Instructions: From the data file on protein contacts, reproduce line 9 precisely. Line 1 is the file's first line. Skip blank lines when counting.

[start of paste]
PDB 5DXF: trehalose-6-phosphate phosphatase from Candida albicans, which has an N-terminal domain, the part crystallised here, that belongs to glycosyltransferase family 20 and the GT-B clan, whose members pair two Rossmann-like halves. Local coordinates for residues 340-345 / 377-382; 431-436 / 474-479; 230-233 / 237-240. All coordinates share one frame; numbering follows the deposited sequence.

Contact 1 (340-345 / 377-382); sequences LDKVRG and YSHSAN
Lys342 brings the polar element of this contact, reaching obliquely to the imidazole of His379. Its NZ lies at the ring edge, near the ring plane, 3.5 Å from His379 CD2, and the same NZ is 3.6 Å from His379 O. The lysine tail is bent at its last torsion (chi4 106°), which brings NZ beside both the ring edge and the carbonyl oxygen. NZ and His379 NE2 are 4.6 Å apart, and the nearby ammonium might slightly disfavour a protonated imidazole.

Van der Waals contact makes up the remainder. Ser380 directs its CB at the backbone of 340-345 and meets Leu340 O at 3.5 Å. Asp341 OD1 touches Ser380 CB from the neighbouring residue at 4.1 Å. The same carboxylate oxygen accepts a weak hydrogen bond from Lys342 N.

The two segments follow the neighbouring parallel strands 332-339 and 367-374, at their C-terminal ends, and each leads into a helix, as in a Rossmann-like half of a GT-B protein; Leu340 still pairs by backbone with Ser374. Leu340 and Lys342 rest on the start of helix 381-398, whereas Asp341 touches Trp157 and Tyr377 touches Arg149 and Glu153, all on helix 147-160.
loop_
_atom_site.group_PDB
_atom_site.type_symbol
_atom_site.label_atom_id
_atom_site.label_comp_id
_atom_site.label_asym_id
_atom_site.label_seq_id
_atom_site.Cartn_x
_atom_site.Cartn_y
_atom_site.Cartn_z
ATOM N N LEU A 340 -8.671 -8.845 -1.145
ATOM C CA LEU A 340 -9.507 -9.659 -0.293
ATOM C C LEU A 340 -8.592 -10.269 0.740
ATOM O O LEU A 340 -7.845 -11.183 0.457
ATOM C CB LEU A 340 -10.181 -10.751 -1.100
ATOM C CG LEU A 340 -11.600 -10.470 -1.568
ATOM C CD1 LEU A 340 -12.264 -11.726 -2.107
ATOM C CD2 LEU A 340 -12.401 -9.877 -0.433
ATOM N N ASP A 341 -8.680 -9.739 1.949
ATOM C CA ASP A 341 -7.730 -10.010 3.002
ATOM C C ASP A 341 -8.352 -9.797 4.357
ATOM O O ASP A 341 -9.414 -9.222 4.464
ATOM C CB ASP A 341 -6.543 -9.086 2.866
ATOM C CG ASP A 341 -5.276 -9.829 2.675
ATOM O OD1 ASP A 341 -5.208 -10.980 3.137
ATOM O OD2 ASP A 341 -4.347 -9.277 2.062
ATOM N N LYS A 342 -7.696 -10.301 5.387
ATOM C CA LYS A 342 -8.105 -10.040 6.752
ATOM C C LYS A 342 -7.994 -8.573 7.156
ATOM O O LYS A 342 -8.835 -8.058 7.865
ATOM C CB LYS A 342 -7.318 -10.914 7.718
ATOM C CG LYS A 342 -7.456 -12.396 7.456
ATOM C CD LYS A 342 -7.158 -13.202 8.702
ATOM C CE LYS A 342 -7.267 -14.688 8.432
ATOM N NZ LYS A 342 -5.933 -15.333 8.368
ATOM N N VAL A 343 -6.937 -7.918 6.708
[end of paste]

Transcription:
_atom_site.label_atom_id